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Stanley Percy Nunn

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Page updated - 17 March 2009

Roll of Honour - Gt. Cornard


Private Stanley Percy Nunn


240752  ‘B’ Company 1st/5th Battalion Suffolk Regiment  


Stanley Nunn was born in Braintree around 1894, the son of James and Caroline Nunn of Stanley Villa, Cornard Road, Sudbury.  His father was the manager of ‘a power loom silk weaving department’. 


Stanley enlisted in Sudbury, formerly as 2792 serving with the Suffolk Regiment.  He served in the same battalion as Wilfred Hunt, Frederick Pilgrim and Russell Wordley.  Stanley is recorded as having first served in a ‘theatre of war’ in the Balkans on 10th August 1915. 


The 5th Battalion embarked on the ‘Aquitania’ in Liverpool in July 1915, heading for Gallipoli in the eastern Mediterranean.  On 12th August the battalion disembarked at Mudros and six days later saw action against the Turks, advancing through heavy enemy fire without any artillery support from their own side to gain 1,300 yards.  The battalion suffered 186 killed or wounded and a further 160 sick with the majority suffering with dysentery.  The battalion was garrisoned at Hill 60 and had to endure disease, swarms of flies, heat, water shortage and lack of transport. 


On 13th October 1915 an extract from a letter sent home by Stanley while serving in the Dardanelles appeared in the Suffolk and Essex Free Press: ‘Thank you so much for the cigarettes and lighter received this morning (Sept 20th). I am sure they came very acceptable. We are getting on fairly well out here, but it’s not like being in England. The last time we went in the trenches we were there for three days and nights: it was most trying as we had to keep awake the whole time, but we are now having a good rest, and want it too.  I am so sorry to tell you we have had several casualties this week, Sgt. Hunt was killed by a shell, and only the day before he was asking me how dad was getting on, and told me the next time I wrote home to remember him to him. Then this morning young Russell Wordley was killed: it was so sad as his father was beside him when he was hit. We have a good issue of cigarettes almost every week and as I do not smoke a lot, I am kept well supplied: so when you send the next parcel I would like some chocolate and cocoa. It takes about two weeks and a half for letters to come, but it all depends what time the mail starts from England. We live fairly well out here now - bacon and biscuits for breakfast, bully beef stew for dinner (with rice sometimes) and biscuits and jam for tea, so you can see what our general diet is: we get so tired of it, but we get a little bread once a week. I know you would laugh to see us cooking: we have about a pint of flour given us every few days: with this we make pancakes: we mix the flour up with water and fry it in our bacon fat: they make lovely pancakes. Must not stay to write more now, or I shall miss the mail’.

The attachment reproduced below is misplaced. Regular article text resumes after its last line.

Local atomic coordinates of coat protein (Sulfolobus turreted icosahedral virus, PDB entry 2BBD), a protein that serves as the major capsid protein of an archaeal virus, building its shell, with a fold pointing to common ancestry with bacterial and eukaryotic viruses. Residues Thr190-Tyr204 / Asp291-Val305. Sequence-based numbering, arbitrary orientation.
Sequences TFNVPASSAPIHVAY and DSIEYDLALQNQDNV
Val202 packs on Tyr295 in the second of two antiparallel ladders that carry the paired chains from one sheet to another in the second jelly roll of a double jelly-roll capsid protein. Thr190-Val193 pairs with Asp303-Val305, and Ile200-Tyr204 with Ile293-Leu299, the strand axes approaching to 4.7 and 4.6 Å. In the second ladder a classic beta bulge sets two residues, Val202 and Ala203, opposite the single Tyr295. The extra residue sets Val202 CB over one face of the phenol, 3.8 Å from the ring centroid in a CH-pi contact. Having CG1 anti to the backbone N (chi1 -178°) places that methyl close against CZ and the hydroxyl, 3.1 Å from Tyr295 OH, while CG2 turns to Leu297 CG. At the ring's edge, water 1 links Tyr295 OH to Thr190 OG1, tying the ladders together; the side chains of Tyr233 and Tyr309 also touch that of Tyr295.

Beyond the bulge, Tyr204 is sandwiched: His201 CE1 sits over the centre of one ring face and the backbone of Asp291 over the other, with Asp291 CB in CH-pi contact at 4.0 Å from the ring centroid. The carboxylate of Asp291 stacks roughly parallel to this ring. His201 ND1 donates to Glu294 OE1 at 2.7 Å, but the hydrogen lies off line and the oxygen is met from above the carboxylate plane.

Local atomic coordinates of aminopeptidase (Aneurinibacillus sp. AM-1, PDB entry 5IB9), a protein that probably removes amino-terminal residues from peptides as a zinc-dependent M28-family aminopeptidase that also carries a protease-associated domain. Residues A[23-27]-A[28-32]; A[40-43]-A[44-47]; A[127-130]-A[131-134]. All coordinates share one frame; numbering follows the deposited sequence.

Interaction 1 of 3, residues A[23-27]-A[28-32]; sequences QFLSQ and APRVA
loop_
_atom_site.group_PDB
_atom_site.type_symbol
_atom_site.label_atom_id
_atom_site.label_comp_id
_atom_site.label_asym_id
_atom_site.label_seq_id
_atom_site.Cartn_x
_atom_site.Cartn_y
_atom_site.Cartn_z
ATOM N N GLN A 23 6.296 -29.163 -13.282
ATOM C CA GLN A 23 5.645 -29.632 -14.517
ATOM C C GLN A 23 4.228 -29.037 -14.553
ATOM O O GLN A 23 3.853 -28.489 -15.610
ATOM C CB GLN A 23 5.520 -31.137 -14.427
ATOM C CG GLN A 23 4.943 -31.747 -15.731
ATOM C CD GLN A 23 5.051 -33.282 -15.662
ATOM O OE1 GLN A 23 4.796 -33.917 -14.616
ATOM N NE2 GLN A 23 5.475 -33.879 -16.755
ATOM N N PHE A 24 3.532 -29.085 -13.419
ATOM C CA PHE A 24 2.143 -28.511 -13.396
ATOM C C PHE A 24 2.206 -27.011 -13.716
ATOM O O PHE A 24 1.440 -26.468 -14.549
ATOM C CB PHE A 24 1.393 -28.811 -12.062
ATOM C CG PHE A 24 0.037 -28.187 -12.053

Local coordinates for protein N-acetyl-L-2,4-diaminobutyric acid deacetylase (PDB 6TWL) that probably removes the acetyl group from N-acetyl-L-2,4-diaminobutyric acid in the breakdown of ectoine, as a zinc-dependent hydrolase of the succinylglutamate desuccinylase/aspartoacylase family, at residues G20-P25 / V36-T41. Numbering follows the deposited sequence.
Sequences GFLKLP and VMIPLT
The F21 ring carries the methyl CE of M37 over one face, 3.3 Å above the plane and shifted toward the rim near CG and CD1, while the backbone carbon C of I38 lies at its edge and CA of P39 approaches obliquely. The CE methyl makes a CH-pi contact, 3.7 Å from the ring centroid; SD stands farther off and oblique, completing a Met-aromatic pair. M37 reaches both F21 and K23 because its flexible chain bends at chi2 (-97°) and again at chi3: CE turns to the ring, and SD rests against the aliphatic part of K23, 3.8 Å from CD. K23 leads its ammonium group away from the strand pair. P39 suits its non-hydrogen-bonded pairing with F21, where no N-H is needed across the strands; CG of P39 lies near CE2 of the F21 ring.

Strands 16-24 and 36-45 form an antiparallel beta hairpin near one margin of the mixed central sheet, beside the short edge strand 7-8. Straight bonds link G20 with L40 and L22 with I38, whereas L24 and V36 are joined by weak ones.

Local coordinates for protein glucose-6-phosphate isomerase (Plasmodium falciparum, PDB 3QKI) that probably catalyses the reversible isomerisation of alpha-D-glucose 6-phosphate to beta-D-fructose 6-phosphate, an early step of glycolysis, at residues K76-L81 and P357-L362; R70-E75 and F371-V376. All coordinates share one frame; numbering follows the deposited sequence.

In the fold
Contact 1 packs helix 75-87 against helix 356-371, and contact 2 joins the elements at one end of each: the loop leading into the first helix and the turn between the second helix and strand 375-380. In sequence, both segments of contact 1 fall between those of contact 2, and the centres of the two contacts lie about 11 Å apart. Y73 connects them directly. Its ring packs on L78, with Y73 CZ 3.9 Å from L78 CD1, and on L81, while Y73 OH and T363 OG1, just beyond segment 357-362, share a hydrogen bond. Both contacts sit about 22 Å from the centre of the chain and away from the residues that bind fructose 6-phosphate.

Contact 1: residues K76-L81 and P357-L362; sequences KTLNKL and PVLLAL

The battalion finally left Gallipoli on the night of 6th December 1915, in 4 months it had suffered over 800 casualties, killed, wounded or sick.  It then moved to Egypt and along the Suez Canal.  In March 1917 it moved into Palestine and took part in the second attack at Gaza on19th April and the third attack at Gaza and Beersheba on 28th October.  In 1918 the battalion was due to leave for France but the orders were changed and on 19th September took part in the attack at Megiddo.  


Stanley was killed in action on 19th September 1918 aged 24 and lies buried in Ramleh War Cemetery, Israel.


Stanley was awarded the British War Medal and Victory Medal.  He is also remembered on the Chilton and Sudbury War Memorials, St. John’s Methodist Church Memorial, York Road, Sudbury and in the Sudbury Roll of Honour in the Heritage Museum, Sudbury Town Hall.


©Shirley Smith - Sudbury & District Royal British Legion - November 2008